Another difference between Perl's references and pointers ala C, is that a reference knows what it refers to. It knows what kind of reference it is. It's not just a reference, but an array reference or a hash reference, etc.
Update: my lack of C knowledge should be self-evident. Thanks to frodo72 for explaining why I'm wrong.
Correct me if I'm wrong, but I was under the impression that the pointer itself doesn't know whether it's a pointer to a struct, or anything else. The pointer just points to a spot of memory. It's the syntax that you use that determines how the memory gets used.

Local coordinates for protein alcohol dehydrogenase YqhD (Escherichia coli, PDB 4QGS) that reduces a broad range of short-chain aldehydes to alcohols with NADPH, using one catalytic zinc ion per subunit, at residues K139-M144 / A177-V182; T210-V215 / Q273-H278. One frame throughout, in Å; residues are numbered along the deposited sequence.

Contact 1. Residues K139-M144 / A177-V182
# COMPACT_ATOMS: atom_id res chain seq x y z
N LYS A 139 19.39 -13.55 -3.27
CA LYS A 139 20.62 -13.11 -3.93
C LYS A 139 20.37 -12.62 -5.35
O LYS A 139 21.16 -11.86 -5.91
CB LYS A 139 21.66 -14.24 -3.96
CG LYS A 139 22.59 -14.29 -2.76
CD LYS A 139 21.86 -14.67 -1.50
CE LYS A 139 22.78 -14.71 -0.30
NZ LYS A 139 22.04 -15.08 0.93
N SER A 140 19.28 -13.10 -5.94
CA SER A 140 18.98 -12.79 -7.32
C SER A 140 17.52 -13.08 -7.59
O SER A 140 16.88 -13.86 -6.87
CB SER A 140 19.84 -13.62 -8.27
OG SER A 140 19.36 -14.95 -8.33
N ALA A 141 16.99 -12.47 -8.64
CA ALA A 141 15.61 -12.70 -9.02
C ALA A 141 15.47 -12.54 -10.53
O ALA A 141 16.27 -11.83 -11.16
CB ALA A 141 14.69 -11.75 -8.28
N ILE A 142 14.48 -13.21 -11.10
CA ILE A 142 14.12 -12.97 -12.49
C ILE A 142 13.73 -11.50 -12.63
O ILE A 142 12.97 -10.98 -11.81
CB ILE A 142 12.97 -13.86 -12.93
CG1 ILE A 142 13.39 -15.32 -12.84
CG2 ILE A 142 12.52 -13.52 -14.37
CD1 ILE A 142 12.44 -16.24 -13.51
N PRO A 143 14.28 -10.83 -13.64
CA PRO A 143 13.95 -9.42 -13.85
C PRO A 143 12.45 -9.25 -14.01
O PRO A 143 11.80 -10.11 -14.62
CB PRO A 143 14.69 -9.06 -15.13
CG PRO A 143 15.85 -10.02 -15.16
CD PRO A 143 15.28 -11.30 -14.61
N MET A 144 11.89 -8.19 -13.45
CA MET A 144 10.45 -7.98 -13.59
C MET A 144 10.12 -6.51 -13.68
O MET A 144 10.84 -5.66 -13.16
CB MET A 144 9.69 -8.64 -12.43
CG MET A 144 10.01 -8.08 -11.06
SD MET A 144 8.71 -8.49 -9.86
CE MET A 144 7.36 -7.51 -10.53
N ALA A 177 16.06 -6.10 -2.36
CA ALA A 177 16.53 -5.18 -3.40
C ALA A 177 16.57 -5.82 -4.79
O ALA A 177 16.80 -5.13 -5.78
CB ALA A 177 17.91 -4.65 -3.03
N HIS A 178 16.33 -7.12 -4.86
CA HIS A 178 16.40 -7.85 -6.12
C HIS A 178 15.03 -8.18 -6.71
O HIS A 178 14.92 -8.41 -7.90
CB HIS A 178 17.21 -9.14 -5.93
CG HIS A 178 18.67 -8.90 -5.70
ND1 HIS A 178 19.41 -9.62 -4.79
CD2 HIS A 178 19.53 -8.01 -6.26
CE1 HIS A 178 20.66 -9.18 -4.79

Perl's references, on the other hand, know what they're referring to. If you try to use a hash reference as an array reference, perl can look at the reference type and say, "wait a minute, that's not an array reference!"
I don't know how much difference this makes in terms of usage, but it's certainly a difference between the two constructs.
No, a pointer in C/C++ is fully typed. The only pointer that really points to a chunk of memory is the void*, but you usually don't want to use it. As a result, it usually happens that you have to typecast a pointer explicitly if you want to make it act as if it was another pointer type:
int *p1 = &anint;
char *p2 = (char *) p1;